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    Anatol Kreitzer, PhD

    TitleAssociate Professor
    SchoolUCSF School of Medicine
    DepartmentPhysiology
    Address1650 Owens St
    San Francisco CA 94107
    Phone415-734-2507
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      Collapse Overview 
      Collapse Overview
      Areas of Investigation
      The research in our laboratory is focused on understanding the mechanisms controlling cellular, synaptic, and circuit function in the basal ganglia that control motor planning, learning, and movement. Our long-term goal is to understand how neural activity and plasticity in these circuits shapes motor behavior and how neurological disorders such as Parkinson's disease (PD) and Huntington's disease (HD) affect synaptic, cellular, and circuit function in the basal ganglia.

      Significance
      The control of movement is among the most fundamental functions of the nervous system. The basal ganglia, and the striatum in particular, play a critical role in the selection and learning of appropriate actions. Individuals suffering from movement disorders such as PD or HD have profound difficulties performing appropriate movements, yet the relation between aberrant neural activity and motor problems is not well understood. A thorough knowledge of the mechanisms underlying circuit function in the basal ganglia, both in health and disease, will provide a framework that can be used to develop novel treatments for neurological disorders.

      Approaches
      To address the functional properties of basal ganglia motor circuits, our laboratory applies a variety of experimental approaches. We use whole-cell patch-clamp electrophysiology in brain slices, which allows us to record and analyze the properties of synaptic currents from individual neurons. Transgenic animals expressing molecular markers in specific subpopulations of neurons allow for the in vitro and in vivo identification and modification of basal ganglia circuit function. Optogenetic manipulations provide a tool for cell-type specific manipulations in vitro and in vivo. Additionally, we use genetic and pharmacological animal models of human disease, as well as a battery of behavioral testing procedures.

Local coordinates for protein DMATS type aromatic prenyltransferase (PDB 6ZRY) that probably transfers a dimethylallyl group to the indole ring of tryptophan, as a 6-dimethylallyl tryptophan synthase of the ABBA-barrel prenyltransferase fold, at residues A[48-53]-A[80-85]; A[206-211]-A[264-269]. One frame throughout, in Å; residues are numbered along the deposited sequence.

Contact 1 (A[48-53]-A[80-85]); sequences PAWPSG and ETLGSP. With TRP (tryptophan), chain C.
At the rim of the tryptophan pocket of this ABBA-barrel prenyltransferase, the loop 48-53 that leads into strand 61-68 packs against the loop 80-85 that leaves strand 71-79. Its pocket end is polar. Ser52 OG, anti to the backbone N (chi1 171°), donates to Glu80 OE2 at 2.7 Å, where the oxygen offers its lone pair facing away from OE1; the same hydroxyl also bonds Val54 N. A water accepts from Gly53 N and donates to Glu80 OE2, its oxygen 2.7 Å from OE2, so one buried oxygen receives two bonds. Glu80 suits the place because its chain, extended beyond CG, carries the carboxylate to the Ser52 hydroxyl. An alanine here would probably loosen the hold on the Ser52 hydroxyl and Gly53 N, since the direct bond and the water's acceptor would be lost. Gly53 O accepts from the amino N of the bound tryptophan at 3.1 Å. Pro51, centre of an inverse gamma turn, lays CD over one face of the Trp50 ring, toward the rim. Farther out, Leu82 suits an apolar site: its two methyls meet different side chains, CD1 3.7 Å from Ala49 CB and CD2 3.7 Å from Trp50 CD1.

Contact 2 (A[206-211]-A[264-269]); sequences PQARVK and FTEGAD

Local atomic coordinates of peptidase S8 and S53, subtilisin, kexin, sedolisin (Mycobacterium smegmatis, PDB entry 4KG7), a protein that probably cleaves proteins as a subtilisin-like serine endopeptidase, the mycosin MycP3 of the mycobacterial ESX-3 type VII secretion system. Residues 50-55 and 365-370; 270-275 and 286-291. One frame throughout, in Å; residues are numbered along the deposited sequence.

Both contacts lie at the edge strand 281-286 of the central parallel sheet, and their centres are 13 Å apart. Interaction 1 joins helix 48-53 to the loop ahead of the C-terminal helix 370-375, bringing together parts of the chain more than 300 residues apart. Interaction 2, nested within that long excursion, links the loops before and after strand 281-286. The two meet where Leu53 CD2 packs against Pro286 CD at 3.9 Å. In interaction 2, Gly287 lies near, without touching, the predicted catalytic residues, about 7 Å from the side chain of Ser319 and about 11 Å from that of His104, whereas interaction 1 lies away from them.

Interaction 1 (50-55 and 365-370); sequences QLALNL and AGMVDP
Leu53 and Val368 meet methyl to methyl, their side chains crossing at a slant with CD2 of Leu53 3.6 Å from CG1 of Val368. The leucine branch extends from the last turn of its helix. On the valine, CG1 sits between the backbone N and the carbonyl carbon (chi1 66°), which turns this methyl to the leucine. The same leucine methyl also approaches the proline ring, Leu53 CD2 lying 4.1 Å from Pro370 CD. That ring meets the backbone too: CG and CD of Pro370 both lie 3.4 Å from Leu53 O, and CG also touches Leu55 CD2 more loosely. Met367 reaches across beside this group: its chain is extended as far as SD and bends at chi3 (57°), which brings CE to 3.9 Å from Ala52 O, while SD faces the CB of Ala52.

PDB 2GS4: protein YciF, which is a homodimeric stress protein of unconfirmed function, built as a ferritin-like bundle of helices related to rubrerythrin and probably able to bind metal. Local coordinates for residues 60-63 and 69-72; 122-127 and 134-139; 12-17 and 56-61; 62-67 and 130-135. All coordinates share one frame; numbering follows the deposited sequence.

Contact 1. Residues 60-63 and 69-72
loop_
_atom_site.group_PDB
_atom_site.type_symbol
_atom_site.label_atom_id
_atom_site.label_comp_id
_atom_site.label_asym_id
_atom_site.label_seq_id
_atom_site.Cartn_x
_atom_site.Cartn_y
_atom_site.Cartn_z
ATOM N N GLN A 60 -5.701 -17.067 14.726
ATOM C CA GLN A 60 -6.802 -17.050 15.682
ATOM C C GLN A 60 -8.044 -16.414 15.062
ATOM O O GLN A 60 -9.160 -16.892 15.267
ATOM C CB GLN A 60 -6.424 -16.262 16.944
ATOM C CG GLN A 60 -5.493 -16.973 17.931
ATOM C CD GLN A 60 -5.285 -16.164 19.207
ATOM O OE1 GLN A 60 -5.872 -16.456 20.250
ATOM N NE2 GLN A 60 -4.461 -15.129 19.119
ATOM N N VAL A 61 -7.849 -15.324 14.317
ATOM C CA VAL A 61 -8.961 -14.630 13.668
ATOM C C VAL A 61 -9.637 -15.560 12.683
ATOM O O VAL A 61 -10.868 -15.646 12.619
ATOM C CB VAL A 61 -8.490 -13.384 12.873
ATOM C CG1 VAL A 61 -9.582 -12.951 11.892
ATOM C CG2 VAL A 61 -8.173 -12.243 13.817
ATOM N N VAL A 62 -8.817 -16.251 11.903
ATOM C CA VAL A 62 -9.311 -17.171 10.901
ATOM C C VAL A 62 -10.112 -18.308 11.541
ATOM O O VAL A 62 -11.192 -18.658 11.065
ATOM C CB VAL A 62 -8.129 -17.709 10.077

Contributions
      Two parallel basal ganglia pathways have been described, which are proposed to exert opposing influences on motor function. According to this classical model, activation of the direct pathway facilitates movement and activation of the indirect pathway inhibits movement. Imbalances in these circuits are thought to contribute to motor deficits in PD and HD. However, because this model has never been empirically tested, the specific function of these circuits in behaving animals remains unknown. We have developed the capability to directly activate basal ganglia circuitry in vivo, using optogenetic control of direct- and indirect-pathway medium spiny projection neurons (MSNs). Bilateral excitation of indirect-pathway MSNs elicited a parkinsonian state, distinguished by increased freezing, bradykinesia, and decreased locomotor initiations. In contrast, activation of direct-pathway MSNs reduced freezing and increased locomotion. In a mouse model of Parkinson’s disease, direct pathway activation completely rescued deficits in freezing, bradykinesia, and locomotor initiation. Our findings establish a critical role for basal ganglia circuitry in the bidirectional regulation of motor behavior and indicate that modulation of direct pathway circuitry may represent an effective therapeutic strategy for ameliorating parkinsonian motor deficits.

      Questions Addressed in Ongoing Studies

      What is the functional role of neural activity in direct and indirect pathway MSNs?
      How is neural activity in the direct and indirect pathways integrated in basal ganglia output nuclei?
      How do striatal microcircuits function to shape direct and indirect pathway output?
      What role does dopamine play in striatal microcircuit function?